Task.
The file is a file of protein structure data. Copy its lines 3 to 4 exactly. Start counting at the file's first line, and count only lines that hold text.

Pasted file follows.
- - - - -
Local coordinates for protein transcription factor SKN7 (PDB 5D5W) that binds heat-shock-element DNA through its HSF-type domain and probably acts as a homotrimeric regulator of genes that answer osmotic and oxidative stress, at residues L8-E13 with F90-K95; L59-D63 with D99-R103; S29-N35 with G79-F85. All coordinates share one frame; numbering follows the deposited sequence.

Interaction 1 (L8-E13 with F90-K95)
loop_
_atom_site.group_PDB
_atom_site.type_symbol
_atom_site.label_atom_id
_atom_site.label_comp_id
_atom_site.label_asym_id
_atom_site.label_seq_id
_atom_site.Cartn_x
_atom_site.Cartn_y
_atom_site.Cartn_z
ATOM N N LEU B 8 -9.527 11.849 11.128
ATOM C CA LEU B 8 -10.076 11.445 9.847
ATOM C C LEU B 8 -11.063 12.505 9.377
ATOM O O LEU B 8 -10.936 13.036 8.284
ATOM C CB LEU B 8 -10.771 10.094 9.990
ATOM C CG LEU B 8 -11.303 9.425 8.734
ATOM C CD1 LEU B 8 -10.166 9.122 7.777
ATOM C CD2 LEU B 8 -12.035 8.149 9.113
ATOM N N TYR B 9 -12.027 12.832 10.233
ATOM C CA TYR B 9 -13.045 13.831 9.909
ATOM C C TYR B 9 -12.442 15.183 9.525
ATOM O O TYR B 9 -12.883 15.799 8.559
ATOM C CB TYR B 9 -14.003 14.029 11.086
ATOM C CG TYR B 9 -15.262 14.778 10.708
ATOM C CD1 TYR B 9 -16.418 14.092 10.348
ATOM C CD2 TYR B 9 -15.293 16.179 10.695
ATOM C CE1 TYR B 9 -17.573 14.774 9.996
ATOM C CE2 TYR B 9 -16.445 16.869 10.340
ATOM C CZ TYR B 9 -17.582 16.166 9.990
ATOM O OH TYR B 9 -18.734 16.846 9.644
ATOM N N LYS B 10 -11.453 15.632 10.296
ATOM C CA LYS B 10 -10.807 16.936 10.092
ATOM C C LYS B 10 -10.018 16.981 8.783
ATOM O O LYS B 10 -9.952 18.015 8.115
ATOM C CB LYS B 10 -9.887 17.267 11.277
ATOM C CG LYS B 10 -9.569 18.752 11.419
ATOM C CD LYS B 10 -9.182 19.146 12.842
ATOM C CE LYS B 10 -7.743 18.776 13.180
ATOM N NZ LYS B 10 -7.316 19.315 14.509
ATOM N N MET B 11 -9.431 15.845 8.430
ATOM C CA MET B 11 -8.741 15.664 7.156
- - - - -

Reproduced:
loop_
_atom_site.group_PDB